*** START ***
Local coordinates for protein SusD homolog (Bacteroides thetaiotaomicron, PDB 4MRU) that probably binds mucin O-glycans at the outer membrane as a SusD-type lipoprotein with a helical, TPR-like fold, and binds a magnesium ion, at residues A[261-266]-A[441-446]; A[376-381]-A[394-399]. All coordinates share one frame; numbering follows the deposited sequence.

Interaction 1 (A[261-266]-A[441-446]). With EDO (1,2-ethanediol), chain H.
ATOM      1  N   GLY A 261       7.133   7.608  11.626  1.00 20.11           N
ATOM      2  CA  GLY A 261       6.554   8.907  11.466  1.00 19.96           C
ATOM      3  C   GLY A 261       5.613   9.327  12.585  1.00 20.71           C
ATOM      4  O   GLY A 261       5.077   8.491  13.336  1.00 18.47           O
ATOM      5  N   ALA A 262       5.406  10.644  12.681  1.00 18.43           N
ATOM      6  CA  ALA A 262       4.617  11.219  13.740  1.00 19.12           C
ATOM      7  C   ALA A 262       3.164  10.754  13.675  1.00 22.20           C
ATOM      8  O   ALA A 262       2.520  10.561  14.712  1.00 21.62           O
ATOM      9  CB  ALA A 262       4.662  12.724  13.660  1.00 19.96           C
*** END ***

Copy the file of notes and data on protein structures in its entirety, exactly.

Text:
Local coordinates for protein SusD homolog (Bacteroides thetaiotaomicron, PDB 4MRU) that probably binds mucin O-glycans at the outer membrane as a SusD-type lipoprotein with a helical, TPR-like fold, and binds a magnesium ion, at residues A[261-266]-A[441-446]; A[376-381]-A[394-399]. All coordinates share one frame; numbering follows the deposited sequence.

Interaction 1 (A[261-266]-A[441-446]). With EDO (1,2-ethanediol), chain H.
ATOM      1  N   GLY A 261       7.133   7.608  11.626  1.00 20.11           N
ATOM      2  CA  GLY A 261       6.554   8.907  11.466  1.00 19.96           C
ATOM      3  C   GLY A 261       5.613   9.327  12.585  1.00 20.71           C
ATOM      4  O   GLY A 261       5.077   8.491  13.336  1.00 18.47           O
ATOM      5  N   ALA A 262       5.406  10.644  12.681  1.00 18.43           N
ATOM      6  CA  ALA A 262       4.617  11.219  13.740  1.00 19.12           C
ATOM      7  C   ALA A 262       3.164  10.754  13.675  1.00 22.20           C
ATOM      8  O   ALA A 262       2.520  10.561  14.712  1.00 21.62           O
ATOM      9  CB  ALA A 262       4.662  12.724  13.660  1.00 19.96           C